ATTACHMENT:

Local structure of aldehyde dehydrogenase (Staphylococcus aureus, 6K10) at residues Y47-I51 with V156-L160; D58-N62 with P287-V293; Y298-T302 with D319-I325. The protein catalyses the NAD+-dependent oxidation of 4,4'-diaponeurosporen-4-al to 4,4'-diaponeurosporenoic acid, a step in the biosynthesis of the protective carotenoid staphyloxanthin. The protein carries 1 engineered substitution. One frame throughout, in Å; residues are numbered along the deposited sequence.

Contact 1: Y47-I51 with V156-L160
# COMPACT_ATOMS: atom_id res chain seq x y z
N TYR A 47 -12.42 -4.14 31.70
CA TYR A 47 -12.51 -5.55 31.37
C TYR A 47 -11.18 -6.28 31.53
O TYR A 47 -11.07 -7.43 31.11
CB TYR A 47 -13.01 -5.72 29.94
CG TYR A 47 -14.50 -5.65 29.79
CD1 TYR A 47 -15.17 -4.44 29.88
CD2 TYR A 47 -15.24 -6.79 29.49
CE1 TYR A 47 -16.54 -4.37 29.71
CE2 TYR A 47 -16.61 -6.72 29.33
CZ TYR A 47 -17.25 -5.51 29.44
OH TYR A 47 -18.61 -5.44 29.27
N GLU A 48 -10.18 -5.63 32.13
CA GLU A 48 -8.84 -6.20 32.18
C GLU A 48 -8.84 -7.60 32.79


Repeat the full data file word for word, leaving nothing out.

Local structure of aldehyde dehydrogenase (Staphylococcus aureus, 6K10) at residues Y47-I51 with V156-L160; D58-N62 with P287-V293; Y298-T302 with D319-I325. The protein catalyses the NAD+-dependent oxidation of 4,4'-diaponeurosporen-4-al to 4,4'-diaponeurosporenoic acid, a step in the biosynthesis of the protective carotenoid staphyloxanthin. The protein carries 1 engineered substitution. One frame throughout, in Å; residues are numbered along the deposited sequence.

Contact 1: Y47-I51 with V156-L160
# COMPACT_ATOMS: atom_id res chain seq x y z
N TYR A 47 -12.42 -4.14 31.70
CA TYR A 47 -12.51 -5.55 31.37
C TYR A 47 -11.18 -6.28 31.53
O TYR A 47 -11.07 -7.43 31.11
CB TYR A 47 -13.01 -5.72 29.94
CG TYR A 47 -14.50 -5.65 29.79
CD1 TYR A 47 -15.17 -4.44 29.88
CD2 TYR A 47 -15.24 -6.79 29.49
CE1 TYR A 47 -16.54 -4.37 29.71
CE2 TYR A 47 -16.61 -6.72 29.33
CZ TYR A 47 -17.25 -5.51 29.44
OH TYR A 47 -18.61 -5.44 29.27
N GLU A 48 -10.18 -5.63 32.13
CA GLU A 48 -8.84 -6.20 32.18
C GLU A 48 -8.84 -7.60 32.79